What are the Benefits?
Therapy should not be someone telling you how to think or what to do to solve everything. It’s a tool that teaches you how to analyze your own behavior and then make adjustments and changes to those habits and behaviors. It’s a process of identifying who you are with the aid of a coach to help you along the way. Therapy makes you aware of your triggers, your strengths, weaknesses, coping mechanisms and your perspective on life. From there, you learn how to use or address those pieces of you in the interest of growth.
Focus is something that is so easy to lose, especially the way society is now. There are so many things to take our attention off of our purpose, our identity and what we have to offer this world. I have found that my sessions help me to think about what is important to me short-term and long-term and how I can put positive emphasis on those things in my life. Refocusing is necessary to finding the why for what you’re doing and how you’re behaving so as not to settle into negative or unproductive patterns.
My therapist does therapeutic coaching, which, in so many words, means that we’re not just talking about problems but finding solutions, creating a plan, and outlining steps to reach tangible goals. The assignments are always in the interest of getting out of my comfort zone, thinking a way that I haven’t before, or taking action toward a goal that will allow me to see tangible outcomes. Setting goals helps clarify what you’re working toward and how you should be working; working smarter is healthier and more important than working harder in the long run.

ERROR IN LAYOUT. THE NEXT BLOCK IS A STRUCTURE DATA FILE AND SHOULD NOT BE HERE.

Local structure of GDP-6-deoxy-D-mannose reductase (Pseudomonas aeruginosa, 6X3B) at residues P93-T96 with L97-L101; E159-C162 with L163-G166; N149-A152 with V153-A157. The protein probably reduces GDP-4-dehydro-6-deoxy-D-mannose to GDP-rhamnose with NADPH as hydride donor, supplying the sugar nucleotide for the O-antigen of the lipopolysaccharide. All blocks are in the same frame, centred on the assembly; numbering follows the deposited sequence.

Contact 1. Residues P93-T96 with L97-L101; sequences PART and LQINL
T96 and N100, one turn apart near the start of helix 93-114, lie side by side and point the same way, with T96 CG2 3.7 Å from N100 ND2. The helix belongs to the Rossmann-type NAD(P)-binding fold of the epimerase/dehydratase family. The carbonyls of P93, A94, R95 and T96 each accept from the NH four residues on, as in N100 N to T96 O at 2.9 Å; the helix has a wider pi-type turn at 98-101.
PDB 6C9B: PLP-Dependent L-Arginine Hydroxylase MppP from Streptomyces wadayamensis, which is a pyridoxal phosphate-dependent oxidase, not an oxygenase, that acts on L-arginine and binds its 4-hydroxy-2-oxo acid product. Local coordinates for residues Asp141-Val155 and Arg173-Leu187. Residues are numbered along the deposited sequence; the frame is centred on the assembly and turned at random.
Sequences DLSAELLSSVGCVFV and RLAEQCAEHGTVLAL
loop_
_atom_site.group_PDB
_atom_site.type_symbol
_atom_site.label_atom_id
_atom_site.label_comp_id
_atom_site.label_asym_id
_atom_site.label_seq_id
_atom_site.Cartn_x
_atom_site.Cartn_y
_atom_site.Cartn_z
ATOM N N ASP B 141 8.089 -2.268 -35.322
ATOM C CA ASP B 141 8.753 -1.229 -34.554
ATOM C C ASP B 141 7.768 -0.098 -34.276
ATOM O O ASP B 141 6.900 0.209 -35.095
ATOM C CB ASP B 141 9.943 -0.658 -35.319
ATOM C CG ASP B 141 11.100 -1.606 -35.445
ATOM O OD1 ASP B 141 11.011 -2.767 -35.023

The goal of therapy is to see yourself taking steps and making progress. Even if i’m not able to change a situation that I’m in or solve a problem that I’m having, I want to see progress in my perspective and changes in the way I think about the situation or problem. One of the things that I considered when choosing a therapist was that if I’m crying and feeling anxious or overwhelmed about something, over the course of weeks, months or even a year, I don’t want to still be crying and feeling anxious after so much time has passed. It’s beneficial to see your progress and to celebrate life changing thoughts and moments.
Today, society is blossoming in such a way that we recognize the courage and bravery it takes to step into therapy, the many forms therapy can take, and the measurable benefits of talking to someone who is trained to analyze and help you through major life changes, isolated events, habits and behaviors, and so much more. Above all, for me, therapy is a tool that assures me that although I face problems and challenges, there are solutions to all of them if I’m willing to put in the work on and for myself.
Therapy For Black Girls is an Instagram account that I came across, and I found that they have a directory of therapists who are black women. All you have to do is enter your zip code and it will bring up a listing of therapists who have registered on the site. Because I mentioned that relatability piece, sites like this are a great tool to have that help you narrow your search in finding someone who you might have an easier time connecting and sharing with. You’ll also find a podcast that has several sessions regarding different topics that may be useful to you as well.